Jury recommends death sentence for Joseph Naso


The jury took just five and a half hours to find him guilty and just three hours to sentence him to death. It followed a compelling closing argument by prosecutors that brought tears to the courtroom.

The prosecution quoted from Naso's own diary -- his long history raping women, starting when he was a teenager. He committed the first murder in this case when he was 43, the last when he was 60.

Naso was convicted of killing Roxene Roggasch in Marin County, then, Carmen Colon in Contra Costa County, and Pam Parsons and Tracy Tafoya in Yuba County. In the penalty phase, prosecutors added evidence of two more murders -- Sara Dylan in Nevada County and Sharieea Patton, also in Marin County.

With such overwhelming evidence, the jury decided Naso should be put to death.

"The evidence, we believe, was very compelling showing his involvement in this case and also what the punishment should be," Marin County District Attorney Ed Berberian said.

After the verdict, Naso released a statement through his advisory counsel, saying, "I am pleased that the jury listened to my mitigation arguments. I want to help others in prison. I am on the threshold of a new life and will make the best of it."

The daughter of victim Carmen Colon spoke exclusively to the ABC7 News I-Team about the jury's decision.

Dan Noyes: "What do you think about that?"
Rachel Smith: "I think we're wasting money, it's not worth it."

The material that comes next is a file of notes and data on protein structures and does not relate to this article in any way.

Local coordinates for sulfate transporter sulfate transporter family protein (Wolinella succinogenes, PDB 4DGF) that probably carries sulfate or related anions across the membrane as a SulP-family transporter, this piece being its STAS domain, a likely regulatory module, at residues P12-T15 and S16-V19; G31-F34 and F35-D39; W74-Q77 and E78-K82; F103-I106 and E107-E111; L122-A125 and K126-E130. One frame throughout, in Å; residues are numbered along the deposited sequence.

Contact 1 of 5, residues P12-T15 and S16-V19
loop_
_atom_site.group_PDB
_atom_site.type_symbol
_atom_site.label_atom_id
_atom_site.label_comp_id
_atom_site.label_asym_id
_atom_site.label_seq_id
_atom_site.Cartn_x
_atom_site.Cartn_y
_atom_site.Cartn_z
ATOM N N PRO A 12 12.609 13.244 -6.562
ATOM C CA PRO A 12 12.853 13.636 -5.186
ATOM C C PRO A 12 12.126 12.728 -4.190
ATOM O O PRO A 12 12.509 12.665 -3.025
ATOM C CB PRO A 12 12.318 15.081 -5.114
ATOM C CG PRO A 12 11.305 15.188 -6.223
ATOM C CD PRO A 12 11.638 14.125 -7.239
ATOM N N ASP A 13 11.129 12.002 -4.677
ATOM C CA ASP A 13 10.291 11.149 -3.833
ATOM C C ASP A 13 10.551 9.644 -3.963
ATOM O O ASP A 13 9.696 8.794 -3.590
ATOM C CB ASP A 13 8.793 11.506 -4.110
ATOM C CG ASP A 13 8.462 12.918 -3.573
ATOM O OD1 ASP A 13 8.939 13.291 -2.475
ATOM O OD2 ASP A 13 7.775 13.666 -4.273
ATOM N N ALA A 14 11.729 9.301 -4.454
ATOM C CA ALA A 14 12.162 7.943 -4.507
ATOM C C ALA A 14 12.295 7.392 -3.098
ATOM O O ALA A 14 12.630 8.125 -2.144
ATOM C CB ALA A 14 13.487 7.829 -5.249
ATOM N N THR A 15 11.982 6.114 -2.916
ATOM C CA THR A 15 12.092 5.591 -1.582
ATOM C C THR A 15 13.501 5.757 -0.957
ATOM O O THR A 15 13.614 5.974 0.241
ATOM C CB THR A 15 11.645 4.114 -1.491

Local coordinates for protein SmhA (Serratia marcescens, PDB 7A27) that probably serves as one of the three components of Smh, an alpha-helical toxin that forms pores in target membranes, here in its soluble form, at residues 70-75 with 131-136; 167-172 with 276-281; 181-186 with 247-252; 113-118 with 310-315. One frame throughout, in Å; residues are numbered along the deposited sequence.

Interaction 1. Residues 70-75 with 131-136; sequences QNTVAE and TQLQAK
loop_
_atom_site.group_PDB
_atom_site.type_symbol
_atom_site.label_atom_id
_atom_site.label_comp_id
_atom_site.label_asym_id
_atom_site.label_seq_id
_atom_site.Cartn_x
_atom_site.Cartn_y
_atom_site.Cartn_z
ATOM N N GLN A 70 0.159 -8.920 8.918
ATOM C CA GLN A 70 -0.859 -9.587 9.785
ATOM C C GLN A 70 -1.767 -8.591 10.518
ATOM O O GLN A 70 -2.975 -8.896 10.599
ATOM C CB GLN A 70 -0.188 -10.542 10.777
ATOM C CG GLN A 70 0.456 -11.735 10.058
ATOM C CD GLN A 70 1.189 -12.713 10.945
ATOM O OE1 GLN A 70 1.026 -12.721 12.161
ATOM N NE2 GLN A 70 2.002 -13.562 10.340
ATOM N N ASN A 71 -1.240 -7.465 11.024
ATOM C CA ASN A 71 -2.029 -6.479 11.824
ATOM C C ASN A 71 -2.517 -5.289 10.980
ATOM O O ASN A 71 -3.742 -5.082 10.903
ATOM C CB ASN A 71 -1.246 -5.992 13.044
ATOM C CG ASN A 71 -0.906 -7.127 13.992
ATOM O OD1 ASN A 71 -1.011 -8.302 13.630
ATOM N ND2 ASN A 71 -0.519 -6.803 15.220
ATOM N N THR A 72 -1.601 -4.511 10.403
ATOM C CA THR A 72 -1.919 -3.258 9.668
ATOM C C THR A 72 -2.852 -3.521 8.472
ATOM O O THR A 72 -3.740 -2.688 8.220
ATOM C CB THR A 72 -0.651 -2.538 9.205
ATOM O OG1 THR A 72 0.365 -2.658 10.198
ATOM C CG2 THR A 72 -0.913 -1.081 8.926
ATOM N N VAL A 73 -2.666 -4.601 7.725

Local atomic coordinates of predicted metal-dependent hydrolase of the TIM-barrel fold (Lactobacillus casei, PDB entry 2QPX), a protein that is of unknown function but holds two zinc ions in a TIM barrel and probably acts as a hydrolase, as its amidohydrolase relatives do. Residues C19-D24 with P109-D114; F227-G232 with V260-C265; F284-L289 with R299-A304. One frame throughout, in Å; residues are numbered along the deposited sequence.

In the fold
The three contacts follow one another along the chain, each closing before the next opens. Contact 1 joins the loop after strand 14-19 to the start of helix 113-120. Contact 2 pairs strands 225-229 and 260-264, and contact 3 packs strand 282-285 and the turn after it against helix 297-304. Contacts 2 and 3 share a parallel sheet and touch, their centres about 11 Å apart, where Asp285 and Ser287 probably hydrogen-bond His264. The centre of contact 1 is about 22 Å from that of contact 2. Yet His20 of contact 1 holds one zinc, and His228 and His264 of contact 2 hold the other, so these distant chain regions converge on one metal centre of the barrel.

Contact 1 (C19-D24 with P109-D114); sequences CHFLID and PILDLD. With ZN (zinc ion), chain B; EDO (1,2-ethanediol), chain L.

Dan Noyes: "The appeals and all?"
Rachel Smith: "Exactly, exactly."

But her sister is pleased Naso received a death sentence.

"He took something away from me 35 years ago, and finally justice is served for that," Angelique McDonald said.

Attorney Robert Bryan specializes in death penalty cases and he blasted the 79-year-old's decision to act as his own attorney.

"That's just the height of stupidity, bad judgment and arrogance," Bryan said.

Bryan says Naso now can't argue that he had "ineffective counsel" in the automatic appeal that takes place, and that process can last more than 20 years. So, Bryan points out, no matter what the penalty -- life in prison without the possibility of parole or death -- the net effect is the same.

"I think one would bet on this, that he'll die of either old age or poor health or maybe suicide certainly before he gets anywhere close to the death chamber, being executed," Bryan said

Bryan says it would be highly unusual for the judge to overturn the will of the jury. There's a hearing on Friday to set a date for formal sentencing.

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